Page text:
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Davis' Short Stories Vol. 1

The Consul
For over forty years, in one part of the world or another, old man Marshall had, served his
country as a United States consul. He had been appointed by Lincoln. For a quarter of a
century that fact was his distinction. It was now his epitaph. But in former years, as each
new administration succeeded the old, it had again and again saved his official head.
When victorious and voracious place-hunters, searching the map of the world for spoils,
dug out his hiding-place and demanded his consular sign as a reward for a younger and
more aggressive party worker, the ghost of the dead President protected him. In the State
Department, Marshall had become a tradition. "You can't touch Him!" the State
Department would say; "why, HE was appointed by Lincoln!" Secretly, for this weapon
against the hungry headhunters, the department was infinitely grateful. Old man Marshall
was a consul after its own heart. Like a soldier, he was obedient, disciplined; wherever he
was sent, there, without question, he would go. Never against exile, against ill-health,
against climate did he make complaint. Nor when he was moved on and down to make
way for some ne'er-do-well with influence, with a brother-in- law in the Senate, with a
cousin owning a newspaper, with rich relatives who desired him to drink himself to death
at the expense of the government rather than at their own, did old man Marshall point to
his record as a claim for more just treatment.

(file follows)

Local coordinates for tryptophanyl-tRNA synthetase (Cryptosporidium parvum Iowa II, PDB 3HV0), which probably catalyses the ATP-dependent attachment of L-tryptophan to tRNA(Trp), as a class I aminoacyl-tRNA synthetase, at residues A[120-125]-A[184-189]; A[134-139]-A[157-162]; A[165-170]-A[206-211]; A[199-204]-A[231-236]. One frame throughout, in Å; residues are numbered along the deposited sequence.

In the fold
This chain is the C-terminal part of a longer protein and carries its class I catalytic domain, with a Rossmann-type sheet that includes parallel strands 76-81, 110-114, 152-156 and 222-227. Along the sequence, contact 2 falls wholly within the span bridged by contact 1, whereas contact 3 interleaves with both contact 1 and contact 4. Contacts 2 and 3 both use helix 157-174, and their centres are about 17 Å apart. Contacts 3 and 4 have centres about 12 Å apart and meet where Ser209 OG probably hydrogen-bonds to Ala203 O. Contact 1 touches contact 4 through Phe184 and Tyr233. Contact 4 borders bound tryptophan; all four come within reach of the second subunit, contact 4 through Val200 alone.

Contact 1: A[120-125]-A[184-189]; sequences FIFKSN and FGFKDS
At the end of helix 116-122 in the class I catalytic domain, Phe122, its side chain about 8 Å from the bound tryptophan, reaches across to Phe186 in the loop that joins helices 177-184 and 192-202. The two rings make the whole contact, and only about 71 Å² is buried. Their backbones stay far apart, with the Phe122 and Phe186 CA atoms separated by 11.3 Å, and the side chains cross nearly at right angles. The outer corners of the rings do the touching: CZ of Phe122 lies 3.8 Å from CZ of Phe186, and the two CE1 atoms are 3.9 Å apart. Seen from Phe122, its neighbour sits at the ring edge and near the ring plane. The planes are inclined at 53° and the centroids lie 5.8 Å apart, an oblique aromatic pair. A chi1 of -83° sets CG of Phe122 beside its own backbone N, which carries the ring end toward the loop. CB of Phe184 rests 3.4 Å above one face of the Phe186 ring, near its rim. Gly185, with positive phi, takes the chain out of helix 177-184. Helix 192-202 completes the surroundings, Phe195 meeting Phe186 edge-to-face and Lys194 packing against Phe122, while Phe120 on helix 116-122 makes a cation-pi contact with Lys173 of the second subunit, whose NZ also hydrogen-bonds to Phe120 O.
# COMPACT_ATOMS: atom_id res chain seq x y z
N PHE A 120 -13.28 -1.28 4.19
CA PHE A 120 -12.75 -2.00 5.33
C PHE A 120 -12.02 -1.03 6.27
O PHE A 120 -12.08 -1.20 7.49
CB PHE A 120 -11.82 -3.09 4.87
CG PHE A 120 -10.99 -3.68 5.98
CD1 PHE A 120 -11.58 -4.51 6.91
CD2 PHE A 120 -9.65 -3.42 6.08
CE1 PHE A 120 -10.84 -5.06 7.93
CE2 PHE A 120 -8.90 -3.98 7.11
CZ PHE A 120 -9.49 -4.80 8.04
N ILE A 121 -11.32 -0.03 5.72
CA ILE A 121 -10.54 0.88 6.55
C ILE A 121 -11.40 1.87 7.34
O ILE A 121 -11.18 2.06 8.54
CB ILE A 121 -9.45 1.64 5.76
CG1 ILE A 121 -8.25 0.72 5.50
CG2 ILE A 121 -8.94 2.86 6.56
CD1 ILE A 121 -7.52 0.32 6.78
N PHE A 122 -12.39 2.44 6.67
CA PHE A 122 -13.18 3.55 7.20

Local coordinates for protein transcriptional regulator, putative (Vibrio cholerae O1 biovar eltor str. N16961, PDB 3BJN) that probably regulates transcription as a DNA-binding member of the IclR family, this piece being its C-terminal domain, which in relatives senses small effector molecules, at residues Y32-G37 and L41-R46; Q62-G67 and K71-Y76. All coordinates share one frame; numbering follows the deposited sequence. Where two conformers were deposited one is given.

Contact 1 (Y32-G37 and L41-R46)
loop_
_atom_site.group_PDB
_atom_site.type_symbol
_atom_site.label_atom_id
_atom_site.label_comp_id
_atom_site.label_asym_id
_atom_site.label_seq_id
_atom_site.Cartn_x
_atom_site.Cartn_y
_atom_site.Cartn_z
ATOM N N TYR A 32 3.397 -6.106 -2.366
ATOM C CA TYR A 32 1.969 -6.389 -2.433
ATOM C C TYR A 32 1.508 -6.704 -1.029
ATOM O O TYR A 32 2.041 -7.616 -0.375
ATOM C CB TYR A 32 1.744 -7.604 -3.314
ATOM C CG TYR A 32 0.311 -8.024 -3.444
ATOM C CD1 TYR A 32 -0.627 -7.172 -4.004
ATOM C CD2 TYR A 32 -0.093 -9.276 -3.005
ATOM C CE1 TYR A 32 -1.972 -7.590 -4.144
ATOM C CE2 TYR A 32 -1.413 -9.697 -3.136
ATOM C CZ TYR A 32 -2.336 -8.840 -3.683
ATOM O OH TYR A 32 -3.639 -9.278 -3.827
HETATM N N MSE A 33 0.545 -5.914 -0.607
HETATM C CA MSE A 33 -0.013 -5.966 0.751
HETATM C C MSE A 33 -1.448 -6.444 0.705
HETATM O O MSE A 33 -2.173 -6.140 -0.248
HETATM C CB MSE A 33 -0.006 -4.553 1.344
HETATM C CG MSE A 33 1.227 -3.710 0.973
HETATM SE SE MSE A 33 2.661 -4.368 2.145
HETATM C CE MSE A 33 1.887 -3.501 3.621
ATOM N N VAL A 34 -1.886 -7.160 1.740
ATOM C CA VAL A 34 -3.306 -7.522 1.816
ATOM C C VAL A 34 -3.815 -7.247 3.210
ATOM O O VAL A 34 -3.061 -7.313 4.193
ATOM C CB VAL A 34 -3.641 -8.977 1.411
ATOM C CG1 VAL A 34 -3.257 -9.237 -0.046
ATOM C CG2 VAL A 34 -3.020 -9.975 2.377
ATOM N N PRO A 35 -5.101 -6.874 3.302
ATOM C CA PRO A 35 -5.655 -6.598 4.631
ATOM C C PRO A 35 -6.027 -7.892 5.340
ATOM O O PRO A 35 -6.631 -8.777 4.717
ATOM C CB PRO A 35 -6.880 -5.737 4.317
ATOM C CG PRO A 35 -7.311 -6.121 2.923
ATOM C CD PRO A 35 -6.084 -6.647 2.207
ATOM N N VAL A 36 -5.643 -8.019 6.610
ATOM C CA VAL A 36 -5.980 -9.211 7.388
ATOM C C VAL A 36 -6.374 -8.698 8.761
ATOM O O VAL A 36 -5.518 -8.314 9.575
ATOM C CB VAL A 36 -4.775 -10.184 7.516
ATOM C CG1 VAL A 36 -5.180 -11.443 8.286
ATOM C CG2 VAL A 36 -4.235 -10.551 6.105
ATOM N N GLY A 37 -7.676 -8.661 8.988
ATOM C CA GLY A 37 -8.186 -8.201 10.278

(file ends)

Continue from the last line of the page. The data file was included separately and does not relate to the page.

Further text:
And it had been an excellent record. His official reports, in a quaint, stately hand, were
models of English; full of information, intelligent, valuable, well observed. And those
few of his countrymen, who stumbled upon him in the out-of- the-world places to which
of late he had been banished, wrote of him to the department in terms of admiration and
awe. Never had he or his friends petitioned for promotion, until it was at last apparent
that, save for his record and the memory of his dead patron, he had no friends. But, still in
the department the tradition held and, though he was not advanced, he was not dismissed.
"If that old man's been feeding from the public trough ever since the Civil War,"
protested a "practical" politician, "it seems to me, Mr. Secretary, that he's about had his
share. Ain't it time he give some one else a bite? Some of us that has, done the work, that
has borne the brunt----"
"This place he now holds," interrupted the Secretary of State suavely, "is one hardly
commensurate with services like yours. I can't pronounce the name of it, and I'm not sure
just where it is, but I see that, of the last six consuls we sent there, three resigned within a
month and the other three died of yellow-fever. Still, if you. insist----"
The practical politician reconsidered hastily. "I'm not the sort," he protested, "to turn out
a man appointed by our martyred President. Besides, he's so old now, if the fever don't
catch him, he'll die of old age, anyway."
The Secretary coughed uncomfortably. "And they say," he murmured, "republics are
ungrateful."
 
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